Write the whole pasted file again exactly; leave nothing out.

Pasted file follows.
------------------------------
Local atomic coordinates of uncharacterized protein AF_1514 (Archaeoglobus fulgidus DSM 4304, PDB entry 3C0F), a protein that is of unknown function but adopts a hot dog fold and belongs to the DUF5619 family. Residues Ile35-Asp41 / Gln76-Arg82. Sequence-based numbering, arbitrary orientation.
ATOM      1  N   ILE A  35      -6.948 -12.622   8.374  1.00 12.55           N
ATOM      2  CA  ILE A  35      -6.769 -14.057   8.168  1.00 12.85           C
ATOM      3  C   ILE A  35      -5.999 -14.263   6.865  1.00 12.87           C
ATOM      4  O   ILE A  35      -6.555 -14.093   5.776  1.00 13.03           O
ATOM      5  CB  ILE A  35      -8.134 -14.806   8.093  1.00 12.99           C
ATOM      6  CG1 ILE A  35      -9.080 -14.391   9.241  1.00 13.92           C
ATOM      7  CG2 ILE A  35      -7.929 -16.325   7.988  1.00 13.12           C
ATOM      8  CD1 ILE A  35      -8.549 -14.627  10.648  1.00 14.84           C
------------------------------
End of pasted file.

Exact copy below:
Local atomic coordinates of uncharacterized protein AF_1514 (Archaeoglobus fulgidus DSM 4304, PDB entry 3C0F), a protein that is of unknown function but adopts a hot dog fold and belongs to the DUF5619 family. Residues Ile35-Asp41 / Gln76-Arg82. Sequence-based numbering, arbitrary orientation.
ATOM      1  N   ILE A  35      -6.948 -12.622   8.374  1.00 12.55           N
ATOM      2  CA  ILE A  35      -6.769 -14.057   8.168  1.00 12.85           C
ATOM      3  C   ILE A  35      -5.999 -14.263   6.865  1.00 12.87           C
ATOM      4  O   ILE A  35      -6.555 -14.093   5.776  1.00 13.03           O
ATOM      5  CB  ILE A  35      -8.134 -14.806   8.093  1.00 12.99           C
ATOM      6  CG1 ILE A  35      -9.080 -14.391   9.241  1.00 13.92           C
ATOM      7  CG2 ILE A  35      -7.929 -16.325   7.988  1.00 13.12           C
ATOM      8  CD1 ILE A  35      -8.549 -14.627  10.648  1.00 14.84           C